• It's unclear how the playoff selection committee will come down on Ohio State, even after its offense hummed against one of the best defenses in the country.
By Joan Niesen
December 03, 2017

INDIANAPOLIS—Ohio State’s players had been hearing it all week. Wisconsin’s defense is the best in the country. Run, pass, doesn’t matter; they’ll stop you. No way you’ll be able to rip off any big plays. The noise stuck with freshman running back J.K. Dobbins. He didn’t buy it—which explains how he managed to rip off both a 77-yard and then a 53-yard run en route to 174 yards on the night.

Add in two long passing plays, and the Buckeyes posted a total of four offensive plays of more than 50 yards. (The Badgers had given up three all season going into the Big Ten title game.) In the end, it was those big plays—and the resulting quick drives—that sealed the 27-21 win for Ohio State and pushed the Buckeyes to the brink of playoff contention.

Ohio State coach Urban Meyer described the Badgers’ defense as “feast-or-famine style,” in which coordinator Jim Leonhard’s unit tried to force quarterback J.T. Barrett to rely on the passing game. Though Wisconsin was able to limit the run early, it let up as the game went on, allowing Dobbins to hit his stride and rush for 10.2 yards per carry.

College Football
Ohio State Makes Its Playoff Case With Big Plays vs. Wisconsin in Big Ten Title Game

A year ago, given the No. 3 seed in the College Football Playoff despite missing the Big Ten championship game, Ohio State was blanked, 31-0, by Clemson in a semifinal. The Buckeyes’ offense since then has been a study in transformation, emerging as a top-10 unit thanks in large part to Barrett’s development and the emergence of Dobbins. That about-face bodes well for Ohio State’s argument that it should claim the No. 4 seed this season—although at this point, it’s a mystery how the committee will come down with three spots effectively set in stone.

With wins on Saturday, Clemson (the presumptive No. 1 seed), Georgia and Oklahoma all secured playoff spots. The final seed will now come down to two options: Ohio State and Alabama—although a tenuous argument for USC remains as well. Working in Alabama’s favor is its single loss and its reputation as, well, Alabama.

Barely minutes after the final play in Indianapolis on Saturday, Nick Saban was already making the rounds lobbying for his team, which sat out the SEC title game after losing to Auburn a week ago. The most cogent part of Saban’s argument focused on Ohio State’s November loss to Iowa, telling ESPN’s Scott Van Pelt that if his team had lost by 30 points (the Buckeyes fell 55-24 to the Hawkeyes), Alabama wouldn’t be in the conversation.

College Football
Ohio State or Alabama? Playoff Committee Only Has One Decision Left

Working in Ohio State’s favor is Alabama’s schedule; thanks to a relatively weaker SEC West in 2017, its most impressive win may be against LSU, which dropped in and out of the rankings for much of the year. The Crimson Tide also played a soft nonconference schedule, with Mercer a blaring spot on its resume. That said, a year ago the playoff committee chose fewer losses over the prestige of a conference championship when it picked Ohio State over Penn State, the Big Ten champion. That came around to haunt it; the Nittany Lions played phenomenally in arguably the second-best bowl game last winter, whereas the Buckeyes floundered in their semifinal.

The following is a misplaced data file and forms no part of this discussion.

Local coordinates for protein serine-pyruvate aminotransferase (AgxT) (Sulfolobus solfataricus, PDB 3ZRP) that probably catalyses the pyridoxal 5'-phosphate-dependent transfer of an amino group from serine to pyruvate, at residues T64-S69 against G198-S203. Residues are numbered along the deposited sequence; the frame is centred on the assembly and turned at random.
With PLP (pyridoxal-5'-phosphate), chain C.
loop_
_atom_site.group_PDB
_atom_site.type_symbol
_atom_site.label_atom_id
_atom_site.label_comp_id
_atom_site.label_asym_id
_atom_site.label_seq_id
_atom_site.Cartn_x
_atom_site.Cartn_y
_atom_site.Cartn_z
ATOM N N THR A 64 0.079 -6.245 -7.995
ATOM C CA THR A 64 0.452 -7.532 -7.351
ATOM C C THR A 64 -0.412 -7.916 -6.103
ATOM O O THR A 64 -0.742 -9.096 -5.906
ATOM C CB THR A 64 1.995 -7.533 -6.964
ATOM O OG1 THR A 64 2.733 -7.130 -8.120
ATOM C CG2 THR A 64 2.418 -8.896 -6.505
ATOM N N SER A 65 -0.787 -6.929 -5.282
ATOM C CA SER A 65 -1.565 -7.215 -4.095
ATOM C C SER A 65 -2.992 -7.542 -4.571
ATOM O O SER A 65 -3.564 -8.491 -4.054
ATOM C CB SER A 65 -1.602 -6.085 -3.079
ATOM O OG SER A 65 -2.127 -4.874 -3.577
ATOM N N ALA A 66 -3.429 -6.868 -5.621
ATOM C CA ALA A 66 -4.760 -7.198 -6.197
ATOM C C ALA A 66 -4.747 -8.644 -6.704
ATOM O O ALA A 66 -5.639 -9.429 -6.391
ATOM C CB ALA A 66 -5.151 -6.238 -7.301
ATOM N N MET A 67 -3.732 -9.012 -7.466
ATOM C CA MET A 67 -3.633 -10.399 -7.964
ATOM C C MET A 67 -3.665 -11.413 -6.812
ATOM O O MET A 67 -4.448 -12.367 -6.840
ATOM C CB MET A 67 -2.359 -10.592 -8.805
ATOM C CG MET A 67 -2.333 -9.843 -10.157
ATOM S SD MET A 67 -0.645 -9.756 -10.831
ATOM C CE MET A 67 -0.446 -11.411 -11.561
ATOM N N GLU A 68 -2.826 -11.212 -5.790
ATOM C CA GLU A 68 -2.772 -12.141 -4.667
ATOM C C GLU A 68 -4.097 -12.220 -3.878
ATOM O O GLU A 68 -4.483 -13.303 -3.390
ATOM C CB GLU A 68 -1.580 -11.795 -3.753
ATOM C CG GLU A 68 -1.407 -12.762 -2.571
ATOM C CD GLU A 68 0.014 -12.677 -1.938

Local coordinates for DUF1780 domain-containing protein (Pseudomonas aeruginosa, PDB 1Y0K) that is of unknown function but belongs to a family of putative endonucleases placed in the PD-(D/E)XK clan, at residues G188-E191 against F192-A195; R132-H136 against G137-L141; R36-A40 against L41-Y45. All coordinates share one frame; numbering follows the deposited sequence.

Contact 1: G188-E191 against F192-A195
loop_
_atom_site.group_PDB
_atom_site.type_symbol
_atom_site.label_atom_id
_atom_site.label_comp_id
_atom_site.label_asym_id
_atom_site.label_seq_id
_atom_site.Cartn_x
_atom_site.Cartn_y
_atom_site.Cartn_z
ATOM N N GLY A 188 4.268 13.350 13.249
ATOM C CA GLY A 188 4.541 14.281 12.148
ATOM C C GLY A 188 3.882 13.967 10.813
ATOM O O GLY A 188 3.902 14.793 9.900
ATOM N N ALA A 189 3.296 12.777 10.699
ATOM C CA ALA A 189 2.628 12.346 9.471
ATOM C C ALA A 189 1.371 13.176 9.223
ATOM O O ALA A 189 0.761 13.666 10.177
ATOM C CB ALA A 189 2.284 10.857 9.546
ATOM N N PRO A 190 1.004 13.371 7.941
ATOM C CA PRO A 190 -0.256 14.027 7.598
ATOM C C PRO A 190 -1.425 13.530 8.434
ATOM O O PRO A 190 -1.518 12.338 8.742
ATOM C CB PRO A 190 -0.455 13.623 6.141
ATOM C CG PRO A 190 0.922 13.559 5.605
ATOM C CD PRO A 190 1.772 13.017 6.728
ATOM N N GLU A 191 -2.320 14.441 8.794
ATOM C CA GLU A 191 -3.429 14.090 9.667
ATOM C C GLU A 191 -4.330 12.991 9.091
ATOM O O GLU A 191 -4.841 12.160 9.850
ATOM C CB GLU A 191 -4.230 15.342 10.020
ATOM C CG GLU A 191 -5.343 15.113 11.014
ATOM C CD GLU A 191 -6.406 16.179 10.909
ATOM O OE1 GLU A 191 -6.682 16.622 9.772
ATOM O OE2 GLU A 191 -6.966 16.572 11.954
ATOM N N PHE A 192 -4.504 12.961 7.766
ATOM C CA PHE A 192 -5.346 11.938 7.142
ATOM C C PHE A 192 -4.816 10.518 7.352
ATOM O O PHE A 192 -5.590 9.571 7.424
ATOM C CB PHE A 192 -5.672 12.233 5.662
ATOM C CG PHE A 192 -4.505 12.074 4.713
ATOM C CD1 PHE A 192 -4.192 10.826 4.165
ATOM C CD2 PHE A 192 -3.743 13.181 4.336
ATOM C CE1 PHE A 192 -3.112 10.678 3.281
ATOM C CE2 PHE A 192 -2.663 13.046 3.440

In a climate where the playoff committee has been criticized for inconsistency in its criteria, it may catch flak for giving the Buckeyes the benefit of the doubt yet again while also adhering the exact opposite values that got them in a season ago.

For now, though, Ohio State must sit and wait—for less than 24 hours. And for a team with a quarterback not a week removed from knee surgery, time is a good thing. The playoff committee is allowed to consider injuries as it ranks its top teams, and Barrett’s quick recovery coupled with the fact that he seems to be on a steady upward trajectory since tweaking his meniscus should only bode well for the Buckeyes. Backup quarterback Dwayne Haskins said after the game that Barrett’s example all week, as he spent hours rehabbing and doing everything he could to get on the field, galvanized the rest of the team. If Barrett could start so soon after having his knee scoped, no one else had any excuses to be anything less than 100%. And having Haskins preparing as if he were going to play certainly didn’t hurt the Buckeyes’ cause; should Barrett have struggled, they’d have had a pro-style quarterback who turned the tide in last week’s win over Michigan to fall back on.

College Football
Ohio State Makes Its Playoff Case With Big Plays vs. Wisconsin in Big Ten Title Game

“He’s a tough dude and one of the greatest leaders I have ever met,” senior offensive tackle Jamarco Jones said of Barrett. “Nothing was stopping him from being there for us tonight.”

Barrett said after the game that he’d told teammates a week ago that he’d be ready for Indianapolis. It was as simple as that, he explained: “If I didn’t (play), I was kind of going to be a liar. And I wouldn’t lie.” Even as his knee remained swollen for most of the week, he maintained his stance, getting treatment rather than practicing. The senior didn’t need reps. He knew his offense could hum if he could just get healthy, and though it wasn’t perfect—the Buckeyes relied on big plays and at times struggled to sustain drives—it was enough to overcome the country’s best defense. And if that’s really what Wisconsin is, regardless of its relatively weak schedule, then Ohio State has as strong of an argument as Alabama to be counted among the country’s top four.

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